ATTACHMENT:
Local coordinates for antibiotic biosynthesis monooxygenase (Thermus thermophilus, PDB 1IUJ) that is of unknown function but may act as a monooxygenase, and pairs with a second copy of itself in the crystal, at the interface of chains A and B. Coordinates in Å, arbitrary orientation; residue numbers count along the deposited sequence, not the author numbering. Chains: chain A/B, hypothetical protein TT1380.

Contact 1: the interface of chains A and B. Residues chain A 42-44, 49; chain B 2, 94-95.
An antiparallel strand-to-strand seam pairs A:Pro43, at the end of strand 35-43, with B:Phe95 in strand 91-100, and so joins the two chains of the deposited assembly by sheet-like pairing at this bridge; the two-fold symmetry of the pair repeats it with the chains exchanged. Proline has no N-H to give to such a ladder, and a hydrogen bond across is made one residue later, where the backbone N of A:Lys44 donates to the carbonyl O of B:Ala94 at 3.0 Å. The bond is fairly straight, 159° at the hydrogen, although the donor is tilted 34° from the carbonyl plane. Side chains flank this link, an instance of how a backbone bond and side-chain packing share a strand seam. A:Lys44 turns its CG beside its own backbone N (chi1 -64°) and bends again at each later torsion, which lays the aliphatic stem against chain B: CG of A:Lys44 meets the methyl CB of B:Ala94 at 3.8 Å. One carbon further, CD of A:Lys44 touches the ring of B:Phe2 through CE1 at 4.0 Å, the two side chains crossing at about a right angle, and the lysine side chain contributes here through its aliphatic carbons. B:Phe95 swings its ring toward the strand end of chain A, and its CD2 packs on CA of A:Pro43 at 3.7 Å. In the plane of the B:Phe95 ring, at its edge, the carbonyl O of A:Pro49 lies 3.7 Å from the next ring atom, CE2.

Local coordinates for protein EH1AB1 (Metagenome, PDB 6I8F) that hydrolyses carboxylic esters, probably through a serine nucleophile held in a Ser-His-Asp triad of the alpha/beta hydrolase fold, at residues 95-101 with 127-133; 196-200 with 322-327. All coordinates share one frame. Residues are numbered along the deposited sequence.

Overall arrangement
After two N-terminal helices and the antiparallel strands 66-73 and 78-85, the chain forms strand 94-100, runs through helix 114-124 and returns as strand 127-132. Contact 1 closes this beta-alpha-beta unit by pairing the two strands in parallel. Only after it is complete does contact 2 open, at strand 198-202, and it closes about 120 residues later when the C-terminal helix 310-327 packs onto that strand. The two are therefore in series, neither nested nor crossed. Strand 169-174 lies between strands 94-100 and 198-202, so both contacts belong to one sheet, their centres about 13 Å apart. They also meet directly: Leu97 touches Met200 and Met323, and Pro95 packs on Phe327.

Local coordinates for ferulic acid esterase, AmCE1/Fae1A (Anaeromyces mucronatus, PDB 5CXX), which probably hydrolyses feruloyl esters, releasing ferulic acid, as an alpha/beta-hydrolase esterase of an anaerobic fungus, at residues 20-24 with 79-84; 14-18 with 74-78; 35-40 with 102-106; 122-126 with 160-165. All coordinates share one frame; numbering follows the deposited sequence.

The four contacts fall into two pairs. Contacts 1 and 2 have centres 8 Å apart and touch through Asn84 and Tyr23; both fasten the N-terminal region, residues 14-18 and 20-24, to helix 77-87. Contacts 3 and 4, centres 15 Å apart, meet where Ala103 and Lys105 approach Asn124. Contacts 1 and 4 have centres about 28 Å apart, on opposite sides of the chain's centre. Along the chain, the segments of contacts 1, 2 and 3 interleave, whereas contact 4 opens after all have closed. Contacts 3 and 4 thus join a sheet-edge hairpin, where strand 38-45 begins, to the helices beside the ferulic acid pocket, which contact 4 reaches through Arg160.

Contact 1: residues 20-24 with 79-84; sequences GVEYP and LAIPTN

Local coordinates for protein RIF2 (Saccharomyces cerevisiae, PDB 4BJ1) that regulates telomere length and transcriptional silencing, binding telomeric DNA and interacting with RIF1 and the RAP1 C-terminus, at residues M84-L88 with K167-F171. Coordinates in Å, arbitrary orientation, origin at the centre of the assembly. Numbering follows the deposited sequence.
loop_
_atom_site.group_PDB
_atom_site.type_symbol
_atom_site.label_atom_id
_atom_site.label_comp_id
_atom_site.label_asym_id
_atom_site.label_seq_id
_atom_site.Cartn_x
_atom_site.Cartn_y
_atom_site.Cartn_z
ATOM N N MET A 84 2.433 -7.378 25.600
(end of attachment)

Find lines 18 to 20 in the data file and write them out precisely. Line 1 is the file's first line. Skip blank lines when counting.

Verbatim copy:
_atom_site.Cartn_x
_atom_site.Cartn_y
_atom_site.Cartn_z